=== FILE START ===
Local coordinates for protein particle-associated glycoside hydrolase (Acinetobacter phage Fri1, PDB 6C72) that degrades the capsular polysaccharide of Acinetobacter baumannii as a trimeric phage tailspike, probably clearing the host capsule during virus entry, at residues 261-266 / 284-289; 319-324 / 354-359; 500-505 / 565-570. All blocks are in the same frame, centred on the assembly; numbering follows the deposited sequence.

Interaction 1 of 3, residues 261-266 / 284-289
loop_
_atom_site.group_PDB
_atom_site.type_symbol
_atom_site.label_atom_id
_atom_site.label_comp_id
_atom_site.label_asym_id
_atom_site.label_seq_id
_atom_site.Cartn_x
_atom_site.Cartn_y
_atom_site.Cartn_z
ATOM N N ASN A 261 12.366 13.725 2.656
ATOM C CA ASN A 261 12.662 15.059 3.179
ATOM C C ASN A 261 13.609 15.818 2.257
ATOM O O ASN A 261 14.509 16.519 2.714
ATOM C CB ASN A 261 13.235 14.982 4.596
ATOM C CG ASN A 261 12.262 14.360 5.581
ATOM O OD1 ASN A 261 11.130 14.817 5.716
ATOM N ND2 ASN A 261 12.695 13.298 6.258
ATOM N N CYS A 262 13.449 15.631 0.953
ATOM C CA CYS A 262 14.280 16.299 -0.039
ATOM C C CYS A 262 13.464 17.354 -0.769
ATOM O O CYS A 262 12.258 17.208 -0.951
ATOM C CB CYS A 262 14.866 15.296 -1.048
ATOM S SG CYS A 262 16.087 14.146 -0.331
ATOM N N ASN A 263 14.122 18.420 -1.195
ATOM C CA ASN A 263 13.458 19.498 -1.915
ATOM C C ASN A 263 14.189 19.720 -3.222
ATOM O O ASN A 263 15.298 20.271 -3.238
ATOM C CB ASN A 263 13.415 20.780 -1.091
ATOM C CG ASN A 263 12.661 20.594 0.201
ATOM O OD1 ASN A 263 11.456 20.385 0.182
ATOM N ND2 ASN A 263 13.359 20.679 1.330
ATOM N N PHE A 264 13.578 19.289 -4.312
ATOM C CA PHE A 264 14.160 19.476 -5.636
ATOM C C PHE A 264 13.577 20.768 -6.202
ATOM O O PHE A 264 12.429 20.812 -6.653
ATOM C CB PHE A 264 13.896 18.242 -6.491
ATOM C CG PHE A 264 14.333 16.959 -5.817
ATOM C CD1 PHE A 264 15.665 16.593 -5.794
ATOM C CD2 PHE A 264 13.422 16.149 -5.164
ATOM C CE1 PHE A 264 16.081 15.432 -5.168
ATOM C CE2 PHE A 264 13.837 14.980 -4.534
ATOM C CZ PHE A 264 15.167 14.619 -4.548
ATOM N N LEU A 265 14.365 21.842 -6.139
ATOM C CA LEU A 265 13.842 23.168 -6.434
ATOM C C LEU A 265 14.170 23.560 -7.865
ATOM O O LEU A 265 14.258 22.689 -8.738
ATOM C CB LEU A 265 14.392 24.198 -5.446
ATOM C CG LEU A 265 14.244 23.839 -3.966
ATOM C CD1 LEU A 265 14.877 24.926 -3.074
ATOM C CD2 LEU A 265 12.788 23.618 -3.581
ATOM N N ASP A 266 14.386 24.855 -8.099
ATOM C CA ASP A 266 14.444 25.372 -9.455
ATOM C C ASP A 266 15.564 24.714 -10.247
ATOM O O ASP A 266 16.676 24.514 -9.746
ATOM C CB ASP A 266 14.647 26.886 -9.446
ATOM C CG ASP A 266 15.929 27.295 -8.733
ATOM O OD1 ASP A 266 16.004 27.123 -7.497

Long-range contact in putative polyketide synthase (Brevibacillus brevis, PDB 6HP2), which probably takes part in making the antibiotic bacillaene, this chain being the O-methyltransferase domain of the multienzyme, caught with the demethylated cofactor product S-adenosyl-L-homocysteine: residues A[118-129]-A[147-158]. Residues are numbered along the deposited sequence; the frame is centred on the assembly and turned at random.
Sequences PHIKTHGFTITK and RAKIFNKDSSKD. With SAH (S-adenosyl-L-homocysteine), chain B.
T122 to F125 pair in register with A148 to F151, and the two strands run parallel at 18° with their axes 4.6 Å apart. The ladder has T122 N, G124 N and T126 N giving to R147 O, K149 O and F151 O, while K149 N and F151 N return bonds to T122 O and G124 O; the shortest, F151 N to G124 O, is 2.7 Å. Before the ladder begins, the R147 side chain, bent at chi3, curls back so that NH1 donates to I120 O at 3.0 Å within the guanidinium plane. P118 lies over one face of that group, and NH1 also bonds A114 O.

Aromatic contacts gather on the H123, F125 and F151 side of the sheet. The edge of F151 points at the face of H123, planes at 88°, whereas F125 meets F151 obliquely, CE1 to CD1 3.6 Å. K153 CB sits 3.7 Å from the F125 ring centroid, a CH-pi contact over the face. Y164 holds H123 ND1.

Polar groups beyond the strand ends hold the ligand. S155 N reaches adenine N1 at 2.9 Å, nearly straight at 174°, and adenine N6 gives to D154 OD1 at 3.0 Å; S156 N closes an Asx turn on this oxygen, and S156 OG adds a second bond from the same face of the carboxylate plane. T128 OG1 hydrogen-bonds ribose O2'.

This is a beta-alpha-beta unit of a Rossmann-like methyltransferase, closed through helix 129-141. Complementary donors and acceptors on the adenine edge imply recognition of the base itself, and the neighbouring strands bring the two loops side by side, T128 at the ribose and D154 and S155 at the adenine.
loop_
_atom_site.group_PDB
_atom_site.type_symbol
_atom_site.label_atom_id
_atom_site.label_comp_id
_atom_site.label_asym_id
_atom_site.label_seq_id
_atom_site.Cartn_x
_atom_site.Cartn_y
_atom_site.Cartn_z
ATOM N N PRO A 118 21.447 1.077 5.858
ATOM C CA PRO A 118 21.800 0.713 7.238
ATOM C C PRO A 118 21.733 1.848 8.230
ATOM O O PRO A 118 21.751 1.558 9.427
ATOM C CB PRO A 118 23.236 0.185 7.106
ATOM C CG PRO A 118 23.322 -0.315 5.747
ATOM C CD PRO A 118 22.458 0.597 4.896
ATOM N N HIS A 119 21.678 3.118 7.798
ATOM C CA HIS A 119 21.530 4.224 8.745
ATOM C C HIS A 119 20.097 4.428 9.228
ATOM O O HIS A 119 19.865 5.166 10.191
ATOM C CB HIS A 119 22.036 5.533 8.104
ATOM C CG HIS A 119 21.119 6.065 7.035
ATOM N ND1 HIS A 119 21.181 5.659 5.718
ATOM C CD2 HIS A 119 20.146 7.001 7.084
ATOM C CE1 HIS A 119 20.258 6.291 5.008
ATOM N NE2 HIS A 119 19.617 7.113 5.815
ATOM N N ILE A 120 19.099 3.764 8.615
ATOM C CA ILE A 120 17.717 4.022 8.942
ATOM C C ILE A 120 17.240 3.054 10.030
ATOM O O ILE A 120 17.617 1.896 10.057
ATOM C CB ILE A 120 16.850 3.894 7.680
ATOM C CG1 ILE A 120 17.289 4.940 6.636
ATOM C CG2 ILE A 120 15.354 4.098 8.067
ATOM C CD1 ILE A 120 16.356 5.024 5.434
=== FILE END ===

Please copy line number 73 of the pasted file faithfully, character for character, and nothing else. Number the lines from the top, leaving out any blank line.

_atom_site.label_seq_id